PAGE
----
Simon Woodroffe has created a living area that offers more space by hiding rooms which appear at the touch of a button or the pull of a wall.
These 'hidden rooms', including a bedroom which descends from the roof, are operated via 12 mechanical moving parts and are designed to create four 80sq m rooms in one single 80sq m apartment.
Revolutionary: Si mon Woodroffe's new property boasts more space than a typical one-bedroom flat but with more rooms, including a descendingbedroom (pictured)
Now you see it: The bed is lowered from the ceiling and sits on top of the sunken sitting room
The property boasts a master bedroom suite, second bedroom, a sunken sitting room, cinema, dining room, office, full-size kitchen, breakfast room, bathroom, party room and even a wine cellar.
The YO! Home prototype is the culmination of seven years of design and development.
Mr Woodroffe, 60, who lives on a luxury river boat on the Thames, said: ‘I think homes help shape our lives. They are our refuge, and our rock.
‘Since the invention of the city centre apartment, we've never really re-invented it. YO! Home is that new invention.
Now you don't: You would never know that there was a bed above where you were sitting
Futuristic: The hidden rooms, including a sunken sitting room (pictured), appear at the touch of a button
The rooms are operated via 12 mechanical moving parts, which are designed to create four 80sq m rooms in one single 80sq m apartment
Magic: During the day this space could be used as an office before transforming into a bed
‘Twelve moving parts draw on a wealth of engineering technology taken from fields as diverse as yacht and automotive design and the mechanics of stage production, allowing the transformation of an 80 sq/m space into a much bigger home.
‘The technologies we have used are already established in car design, super-yachts and theatre, their application in the home is long overdue.’
Mr Woodroffe, who used to work as a rock show stage designer, took inspiration from the way experts manage stage mechanics on West End musical shows.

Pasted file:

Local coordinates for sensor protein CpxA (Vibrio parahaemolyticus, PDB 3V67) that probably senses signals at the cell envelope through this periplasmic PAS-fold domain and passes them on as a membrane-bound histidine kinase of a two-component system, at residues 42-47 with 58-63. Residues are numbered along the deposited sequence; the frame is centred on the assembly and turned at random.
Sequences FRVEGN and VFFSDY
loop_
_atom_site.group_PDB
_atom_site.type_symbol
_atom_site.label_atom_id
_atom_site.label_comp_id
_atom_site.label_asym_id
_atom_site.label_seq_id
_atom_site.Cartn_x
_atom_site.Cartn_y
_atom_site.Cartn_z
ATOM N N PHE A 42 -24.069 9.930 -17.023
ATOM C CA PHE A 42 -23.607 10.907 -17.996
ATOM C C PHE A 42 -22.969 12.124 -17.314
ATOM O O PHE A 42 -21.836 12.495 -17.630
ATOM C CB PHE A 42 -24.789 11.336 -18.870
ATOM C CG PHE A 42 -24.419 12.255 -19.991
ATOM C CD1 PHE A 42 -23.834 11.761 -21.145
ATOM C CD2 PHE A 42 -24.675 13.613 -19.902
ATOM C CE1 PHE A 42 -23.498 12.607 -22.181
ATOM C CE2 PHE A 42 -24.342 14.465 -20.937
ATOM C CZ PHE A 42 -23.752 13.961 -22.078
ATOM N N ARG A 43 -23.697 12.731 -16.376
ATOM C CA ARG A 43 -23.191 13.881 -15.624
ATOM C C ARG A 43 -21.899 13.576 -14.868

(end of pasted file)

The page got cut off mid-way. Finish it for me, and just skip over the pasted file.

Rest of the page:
He has also been heavily influenced by the principles of Japanese living, where the simple and adaptable layout of traditional rooms allows many activities to take place in the same space.
The property has a master bedroom suite, second bedroom, a sunken sitting room, cinema, dining room, office, full-size kitchen, breakfast room, bathroom (pictured), party room and a wine cellar
Compact: Simon Woodroffe took technologies from yacht and automotive design as well as the mechanics of stage production and adapted them for the home
A home cinema is one of the features that you wouldn't normally see in a typical one-bedroom flat
Inspiration: Mr Woodroffe was heavily influenced by the principles of Japanese living and he took ideas from the way experts manage stage mechanics on West End shows
He added: ‘The time-honoured architecture of the stage brings with it the basic principles of counter-weights and moving parts, allowing safe, easy and low-energy movement of large elements such as the bed and wall.
‘More high-tech elements, such as sensors and electronics, will make the concept easy to use and family-proof.’
Nifty: This dining table comes up out of the floor. Mr Woodroffe said the 'high-tech elements such as sensors and electronics will make the concept easy to use and family-proof'
The entrepreneur is so far refusing to reveal a price for a YO! Home, with each being dependent on the design.
But the businessman, who appeared on the first series of Dragons' Den, does not want it to be so expensive that customers could instead just buy a larger home.